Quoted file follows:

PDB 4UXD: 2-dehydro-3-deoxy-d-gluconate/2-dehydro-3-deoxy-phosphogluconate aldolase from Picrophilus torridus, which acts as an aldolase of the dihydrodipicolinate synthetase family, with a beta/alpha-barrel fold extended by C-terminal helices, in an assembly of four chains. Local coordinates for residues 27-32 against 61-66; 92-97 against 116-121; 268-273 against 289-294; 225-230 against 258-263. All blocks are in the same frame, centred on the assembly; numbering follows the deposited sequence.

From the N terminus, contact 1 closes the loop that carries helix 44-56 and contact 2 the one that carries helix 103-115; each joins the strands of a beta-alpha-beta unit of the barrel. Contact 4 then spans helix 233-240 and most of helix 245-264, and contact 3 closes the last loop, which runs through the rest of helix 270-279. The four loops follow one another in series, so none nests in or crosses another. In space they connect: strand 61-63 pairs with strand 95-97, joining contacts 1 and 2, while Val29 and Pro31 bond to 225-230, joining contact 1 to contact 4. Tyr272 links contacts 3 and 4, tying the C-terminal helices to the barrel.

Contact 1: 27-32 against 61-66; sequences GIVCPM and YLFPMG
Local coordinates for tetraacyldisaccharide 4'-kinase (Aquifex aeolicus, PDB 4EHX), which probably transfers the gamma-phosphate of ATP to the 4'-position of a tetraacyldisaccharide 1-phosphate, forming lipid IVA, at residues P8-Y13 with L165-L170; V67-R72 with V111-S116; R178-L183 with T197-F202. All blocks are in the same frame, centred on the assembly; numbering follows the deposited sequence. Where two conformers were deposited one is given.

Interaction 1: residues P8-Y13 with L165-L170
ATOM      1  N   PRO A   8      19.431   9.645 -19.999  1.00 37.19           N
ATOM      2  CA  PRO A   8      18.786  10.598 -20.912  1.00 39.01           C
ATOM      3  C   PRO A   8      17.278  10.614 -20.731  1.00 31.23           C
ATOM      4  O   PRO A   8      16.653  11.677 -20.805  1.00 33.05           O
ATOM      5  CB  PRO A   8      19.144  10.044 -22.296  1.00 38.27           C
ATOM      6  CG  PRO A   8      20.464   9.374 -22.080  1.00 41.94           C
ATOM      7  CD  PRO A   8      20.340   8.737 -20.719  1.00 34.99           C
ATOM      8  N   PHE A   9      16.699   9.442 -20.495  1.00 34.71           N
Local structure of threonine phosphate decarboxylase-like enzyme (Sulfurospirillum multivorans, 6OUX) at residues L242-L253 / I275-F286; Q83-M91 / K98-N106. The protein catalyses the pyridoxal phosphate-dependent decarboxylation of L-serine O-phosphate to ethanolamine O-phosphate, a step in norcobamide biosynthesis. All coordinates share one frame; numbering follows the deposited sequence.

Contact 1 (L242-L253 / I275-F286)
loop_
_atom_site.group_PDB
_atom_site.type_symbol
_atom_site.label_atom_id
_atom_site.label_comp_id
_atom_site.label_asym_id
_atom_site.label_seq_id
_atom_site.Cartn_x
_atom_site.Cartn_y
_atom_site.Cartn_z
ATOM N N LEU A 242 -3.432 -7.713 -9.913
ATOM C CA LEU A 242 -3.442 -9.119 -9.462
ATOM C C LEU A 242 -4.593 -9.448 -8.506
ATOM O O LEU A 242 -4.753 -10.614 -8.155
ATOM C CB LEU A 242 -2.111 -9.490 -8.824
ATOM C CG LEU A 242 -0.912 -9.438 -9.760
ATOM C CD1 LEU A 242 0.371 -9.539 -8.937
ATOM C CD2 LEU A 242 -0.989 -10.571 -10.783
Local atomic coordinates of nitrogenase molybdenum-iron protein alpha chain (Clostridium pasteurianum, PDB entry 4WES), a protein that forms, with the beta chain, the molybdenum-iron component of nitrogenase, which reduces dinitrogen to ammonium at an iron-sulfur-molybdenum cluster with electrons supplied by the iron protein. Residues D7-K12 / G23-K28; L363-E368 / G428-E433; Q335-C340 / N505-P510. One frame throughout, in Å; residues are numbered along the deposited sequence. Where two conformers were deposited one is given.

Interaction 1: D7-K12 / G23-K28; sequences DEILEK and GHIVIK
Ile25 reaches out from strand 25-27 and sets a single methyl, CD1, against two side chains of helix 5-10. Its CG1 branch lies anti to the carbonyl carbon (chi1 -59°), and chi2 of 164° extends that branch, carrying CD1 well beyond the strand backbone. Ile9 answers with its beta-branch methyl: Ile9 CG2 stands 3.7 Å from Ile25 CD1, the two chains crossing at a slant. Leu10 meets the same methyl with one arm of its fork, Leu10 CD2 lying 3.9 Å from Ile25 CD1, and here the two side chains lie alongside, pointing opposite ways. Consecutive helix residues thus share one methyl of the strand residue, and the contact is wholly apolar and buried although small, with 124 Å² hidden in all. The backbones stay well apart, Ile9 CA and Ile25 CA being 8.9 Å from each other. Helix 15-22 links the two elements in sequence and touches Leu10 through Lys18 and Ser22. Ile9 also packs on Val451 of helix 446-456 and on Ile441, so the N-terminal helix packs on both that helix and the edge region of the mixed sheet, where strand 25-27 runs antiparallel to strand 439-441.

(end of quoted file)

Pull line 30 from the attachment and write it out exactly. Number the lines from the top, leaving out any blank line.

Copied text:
ATOM C CB LEU A 242 -2.111 -9.490 -8.824